Theologians, philosophers, and psychologists slice man in different ways, and there is no use trying to make the sections coincide.
That is a great quote and true to boot. All three disciplines and their associated words and phrases can be helpful. However…
Psychologists should be wary of dabbling in theology, lest they bite off way more than they can chew.
There have been great Christian psychologists, but not when they got their theology and psychology too mixed up.
Theologians should not be dismissive of psychology, nor scared of it.
Theology and philosophy intersect a lot, but again, they can become too mixed up. Calvin’s Institutes are pretty good when he sticks with the Bible, but can go south at times when there is too much Plato.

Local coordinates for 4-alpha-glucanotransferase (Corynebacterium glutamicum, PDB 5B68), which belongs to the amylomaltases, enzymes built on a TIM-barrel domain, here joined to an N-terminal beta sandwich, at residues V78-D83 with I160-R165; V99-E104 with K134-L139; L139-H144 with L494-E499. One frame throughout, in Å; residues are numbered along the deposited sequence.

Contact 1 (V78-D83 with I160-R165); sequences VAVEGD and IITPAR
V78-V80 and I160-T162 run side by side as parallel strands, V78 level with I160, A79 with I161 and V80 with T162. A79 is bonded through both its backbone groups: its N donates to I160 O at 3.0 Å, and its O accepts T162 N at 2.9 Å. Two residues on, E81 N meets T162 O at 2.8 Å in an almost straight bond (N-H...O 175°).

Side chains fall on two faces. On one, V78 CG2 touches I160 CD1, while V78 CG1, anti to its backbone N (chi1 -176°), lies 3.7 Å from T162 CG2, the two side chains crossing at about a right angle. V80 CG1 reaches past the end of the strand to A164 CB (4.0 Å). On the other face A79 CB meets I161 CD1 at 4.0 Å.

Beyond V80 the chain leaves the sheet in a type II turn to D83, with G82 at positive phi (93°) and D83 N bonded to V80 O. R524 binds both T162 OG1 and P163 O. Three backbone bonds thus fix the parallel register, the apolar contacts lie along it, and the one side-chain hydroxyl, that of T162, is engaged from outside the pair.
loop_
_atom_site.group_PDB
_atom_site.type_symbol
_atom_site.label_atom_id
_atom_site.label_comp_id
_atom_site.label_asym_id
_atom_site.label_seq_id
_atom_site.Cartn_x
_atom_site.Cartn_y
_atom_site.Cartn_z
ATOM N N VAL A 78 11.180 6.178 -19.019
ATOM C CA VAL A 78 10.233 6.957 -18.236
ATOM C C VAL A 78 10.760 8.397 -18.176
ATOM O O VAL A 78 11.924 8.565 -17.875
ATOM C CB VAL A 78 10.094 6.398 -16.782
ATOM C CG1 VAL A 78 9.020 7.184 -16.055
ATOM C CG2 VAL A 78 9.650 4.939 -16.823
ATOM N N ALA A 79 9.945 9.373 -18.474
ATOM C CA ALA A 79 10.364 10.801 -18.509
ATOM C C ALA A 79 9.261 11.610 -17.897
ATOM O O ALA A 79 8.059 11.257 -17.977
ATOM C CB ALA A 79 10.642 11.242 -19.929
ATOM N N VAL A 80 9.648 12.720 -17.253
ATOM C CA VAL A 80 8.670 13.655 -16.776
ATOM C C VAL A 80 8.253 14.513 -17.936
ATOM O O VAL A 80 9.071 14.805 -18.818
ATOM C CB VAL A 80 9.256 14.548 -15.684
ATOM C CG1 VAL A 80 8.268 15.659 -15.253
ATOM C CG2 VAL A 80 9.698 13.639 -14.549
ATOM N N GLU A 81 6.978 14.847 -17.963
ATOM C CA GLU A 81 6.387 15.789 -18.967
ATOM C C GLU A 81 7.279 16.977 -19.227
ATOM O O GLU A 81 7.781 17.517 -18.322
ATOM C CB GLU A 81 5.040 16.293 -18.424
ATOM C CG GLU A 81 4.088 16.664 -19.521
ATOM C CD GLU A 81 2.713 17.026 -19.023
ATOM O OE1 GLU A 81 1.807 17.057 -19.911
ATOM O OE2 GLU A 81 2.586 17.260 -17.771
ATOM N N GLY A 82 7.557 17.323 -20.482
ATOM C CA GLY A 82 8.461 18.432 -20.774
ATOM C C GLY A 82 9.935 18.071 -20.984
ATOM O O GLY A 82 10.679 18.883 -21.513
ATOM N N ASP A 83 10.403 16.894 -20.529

Philosopher’s should make themselves a bit more useful by incorporating (or at least being aware of) some psychology. They should also do their homework before talking theology. That homework would include prayer.
After this quote, Erikson goes on to comment on Luther’s theology:
The main point to be made here is Luther’s new emphasis on man in INNER conflict and his salvation through introspective perfection. Luther’s formulation of a God known to individual man only through the symbolism of the Son’s Passion redefined the individual’s existence in a direction later pursued in both Kierkegaard’s existentialism and Freud’s psychoanalysis – methods which lead the individual systematically to his own borders, including the border of his religious ecstasies.
Erik Erikson, Young Man Luther, p.214